Wednesday, 18 July 2012

The Black Glove

II. The Black Glove
I never thought I would ever have to write the word gush, but here I am about to do it twice, there is no other way to say it than The Black Glove made me gush; I am now officially a Grant Morrison fanboy. I have seen The Black Casebook described as background material for the whole series and inspiration for Batman: RIP, but I think it is more than that and pretty vital to fully appreciate The Black Glove. I think that my enjoyment of The Black Glove would have been far more limited without reading the background information first.

The first arc is a murder mystery case on an isolated island featuring the 'batmen of many nations' who, along with the Club of Heroes they belong to, were introduced in The Black Casebook. It's great to see what has become of these batmen since they were younger crime fighters; one of them accidentally killed a man but then got rich off of a book deal, one of them is a recovering drug addict, and one of them is an alcoholic. It is great to see Batman as an incorruptible absolute compared to these other batmen who are way past their prime. Batman has his problems, but gets over them.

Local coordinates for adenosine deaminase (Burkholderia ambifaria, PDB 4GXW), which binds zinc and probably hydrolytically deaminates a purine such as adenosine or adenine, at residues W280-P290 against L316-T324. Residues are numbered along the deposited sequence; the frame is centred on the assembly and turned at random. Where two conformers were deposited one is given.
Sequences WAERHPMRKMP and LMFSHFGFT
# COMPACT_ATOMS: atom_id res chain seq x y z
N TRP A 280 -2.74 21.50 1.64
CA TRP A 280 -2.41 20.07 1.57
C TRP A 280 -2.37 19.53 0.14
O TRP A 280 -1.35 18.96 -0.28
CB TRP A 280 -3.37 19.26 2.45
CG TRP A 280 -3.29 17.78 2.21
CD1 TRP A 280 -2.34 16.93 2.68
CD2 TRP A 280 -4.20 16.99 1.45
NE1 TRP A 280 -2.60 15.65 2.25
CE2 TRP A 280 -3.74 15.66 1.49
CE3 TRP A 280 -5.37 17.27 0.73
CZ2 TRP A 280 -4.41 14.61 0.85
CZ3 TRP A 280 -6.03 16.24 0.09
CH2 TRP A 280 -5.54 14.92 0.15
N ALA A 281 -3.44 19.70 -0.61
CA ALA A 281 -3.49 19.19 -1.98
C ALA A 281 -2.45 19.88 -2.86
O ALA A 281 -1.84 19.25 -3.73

I especially like J.H. Williams III's work in the first half of TBG and his recurring use of a glove outline as a border.
The second arc brings back the third batman from Batman and Son and fleshes out their back story. This whole section is littered with references to The Black Casebook; whether it be redrawn panels appearing, visions of past events superimposed on reality, just the name of the comic, or even Batman's subconscious taking the form of Bat-Mite. I really want to see how Batman: RIP further develops the references shown here as they are quite brief and, if you haven't read The Black Casebook, will probably go right over your head.

Something that does annoy me about Grant Morrison's Batman is that he never seems to finish a story arc within a trade, which gives them a lack of closure and means that you have to read them all to understand what is going on. I would have liked to have seen more Damian, who has barely been featured since the first half of Batman and Son. My only other complaint is that some pages layouts make it hard to follow what is happening all the time. Both Tony S. Daniel and J.H. Williams III contribute beautiful art here, but both can make it hard to follow the action.

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